Working towards success: the Andruss Library is making moves

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Grumblings from frustrated students have been heard around campus such as,  “The computers at the library are too slow,” and “There aren’t enough group rooms available.” It is impossible to find a computer when one is needed.  The Andruss Library overlooking the Bloomsburg University quadrangle is constantly active with the ebb and flow of students coming and going, printing and studying, and reading and writing. However, some of these busy students are not fully satisfied with the library’s resources, and every student has a different opinion about the pros and cons of the Andruss Library.  Interim Director of Library Services, Dr. David Magolis, assures that he hears perturbed students’ concerns and elaborates upon changes that have been made in the building to better accommodate an array of academic needs.  The collective voice of the student body does, indeed, hold weight at Bloomsburg University, and changes that have occurred recently on all floors of the building prove this to be true.

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Upon walking into Magolis’ office on the fourth floor of the library, the ex-librarian’s amiability is immediately perceptible and his “open door policy” with students is instantly made clear.  “I want to hear from students.  I want to know what their needs are and what will make them successful….Students’ success is our mission in the library!”  states Magolis emphatically, who hopes that students will contact him with their frustrations so that he can take the necessary steps to fix problems that arise.  “I don’t know about a problem if you don’t tell me,” says Magolis, who receives only about two or so complaints from students a month.  If apprehensive about personally addressing Magolis, students with questions can also text the library, “Tweet” the library’s page on Twitter, or leave comments in the library webpage’s electronic suggestion box.

Dr. David Magolis in his fourth-floor library office

In lieu of suggestions presented by students, multiple changes have been made in the library over the past few years.  One of the most common grievances communicated by students is the slow sign-on and operating speeds of the library computers.  Magolis, who is aware of these problems, is working on a solution.  Hillary Gorgone, a senior, voiced her frustrations with the computers, saying “…they never print and they take forever to log on.  They need to be fast when we count on them to be.”  Magolis, who is aware of these problems, is working on a solution.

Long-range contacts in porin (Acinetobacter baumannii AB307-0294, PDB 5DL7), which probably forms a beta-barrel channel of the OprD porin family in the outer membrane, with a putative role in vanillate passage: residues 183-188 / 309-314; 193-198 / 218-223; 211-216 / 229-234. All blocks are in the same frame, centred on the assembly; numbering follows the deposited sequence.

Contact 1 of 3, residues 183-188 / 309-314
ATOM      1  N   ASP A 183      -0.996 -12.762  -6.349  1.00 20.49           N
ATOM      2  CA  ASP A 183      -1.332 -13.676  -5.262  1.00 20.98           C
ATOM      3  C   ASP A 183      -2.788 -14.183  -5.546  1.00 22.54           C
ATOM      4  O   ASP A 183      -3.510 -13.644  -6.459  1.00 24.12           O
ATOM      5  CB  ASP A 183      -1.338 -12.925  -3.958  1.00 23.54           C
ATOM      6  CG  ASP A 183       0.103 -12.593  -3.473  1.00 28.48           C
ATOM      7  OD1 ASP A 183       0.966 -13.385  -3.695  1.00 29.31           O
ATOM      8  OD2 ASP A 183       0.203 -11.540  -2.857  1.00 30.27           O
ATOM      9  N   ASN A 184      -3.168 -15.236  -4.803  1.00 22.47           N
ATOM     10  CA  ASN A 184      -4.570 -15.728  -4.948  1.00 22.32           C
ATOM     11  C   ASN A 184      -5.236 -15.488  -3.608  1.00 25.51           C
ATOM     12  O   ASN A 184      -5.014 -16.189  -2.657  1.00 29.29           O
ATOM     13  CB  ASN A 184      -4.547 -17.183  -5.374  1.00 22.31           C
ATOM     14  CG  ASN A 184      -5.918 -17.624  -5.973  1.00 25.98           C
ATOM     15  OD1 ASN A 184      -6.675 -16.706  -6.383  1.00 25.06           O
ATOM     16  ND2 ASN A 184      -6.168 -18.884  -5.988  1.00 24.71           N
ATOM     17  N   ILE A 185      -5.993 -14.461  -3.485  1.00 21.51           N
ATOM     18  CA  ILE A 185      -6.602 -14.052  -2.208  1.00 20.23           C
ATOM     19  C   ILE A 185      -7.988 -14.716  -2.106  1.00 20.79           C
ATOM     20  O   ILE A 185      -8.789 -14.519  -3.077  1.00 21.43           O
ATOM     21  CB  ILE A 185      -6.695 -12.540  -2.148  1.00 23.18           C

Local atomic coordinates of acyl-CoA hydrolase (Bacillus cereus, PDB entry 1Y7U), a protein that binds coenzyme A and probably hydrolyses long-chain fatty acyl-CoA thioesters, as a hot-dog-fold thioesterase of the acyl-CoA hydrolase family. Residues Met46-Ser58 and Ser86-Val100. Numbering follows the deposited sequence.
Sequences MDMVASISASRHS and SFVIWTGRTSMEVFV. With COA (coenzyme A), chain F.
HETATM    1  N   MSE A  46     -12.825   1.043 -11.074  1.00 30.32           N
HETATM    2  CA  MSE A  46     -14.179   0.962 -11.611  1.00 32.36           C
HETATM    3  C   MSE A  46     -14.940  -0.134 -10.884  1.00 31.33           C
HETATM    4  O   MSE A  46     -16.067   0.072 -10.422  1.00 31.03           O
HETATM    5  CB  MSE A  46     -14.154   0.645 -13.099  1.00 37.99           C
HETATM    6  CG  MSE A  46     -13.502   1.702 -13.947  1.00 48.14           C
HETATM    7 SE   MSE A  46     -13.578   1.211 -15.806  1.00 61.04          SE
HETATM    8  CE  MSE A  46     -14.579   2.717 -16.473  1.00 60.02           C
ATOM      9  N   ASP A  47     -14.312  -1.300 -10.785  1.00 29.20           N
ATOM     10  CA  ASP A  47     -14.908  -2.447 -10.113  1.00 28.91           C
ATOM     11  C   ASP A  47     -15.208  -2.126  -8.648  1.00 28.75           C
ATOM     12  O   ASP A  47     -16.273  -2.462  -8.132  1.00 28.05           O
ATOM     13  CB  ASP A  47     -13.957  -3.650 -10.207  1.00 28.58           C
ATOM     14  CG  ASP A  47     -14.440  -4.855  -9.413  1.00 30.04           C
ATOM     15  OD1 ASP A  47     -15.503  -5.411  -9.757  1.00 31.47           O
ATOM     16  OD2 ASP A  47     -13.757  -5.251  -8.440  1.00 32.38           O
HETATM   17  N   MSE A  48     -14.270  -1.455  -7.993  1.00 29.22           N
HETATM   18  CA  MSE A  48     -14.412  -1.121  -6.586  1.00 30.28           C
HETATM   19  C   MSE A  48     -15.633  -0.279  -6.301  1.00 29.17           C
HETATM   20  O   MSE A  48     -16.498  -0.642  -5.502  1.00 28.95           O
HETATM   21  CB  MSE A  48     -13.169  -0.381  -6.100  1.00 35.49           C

In order to understand the solution, an explanation behind why the computers can be so slow is necessary, and may surprise some students with feelings similar to Gorgone’s.  The library uses a type of mock computer called a “Thin Client,” which consists of a monitor, keyboard, mouse and a box to connect to the system; however, the main server for these computers is contained in Ben Franklin Hall and the distance between the “dummy” terminals of the “Thin Client” computers and the central server results in connection difficulties.  Magolis asserts that there are plans to remove 38 of these computers, which will free up space on the server, and he is adamant that if the need for new computers develops, then new computers will be bought.

Second to students’ concerns about the sometimes below-par computer speeds is the amount of group and study space available.  Efforts have been made by Magolis and the library staff to provide more study areas.  The first and third floors were recaptured and opened up to create more study space, new furniture was recently added to the first floor and at least one new group study room became available on each floor.  In addition, Magolis states that an internal space audit is executed every year to assure that space is used efficiently.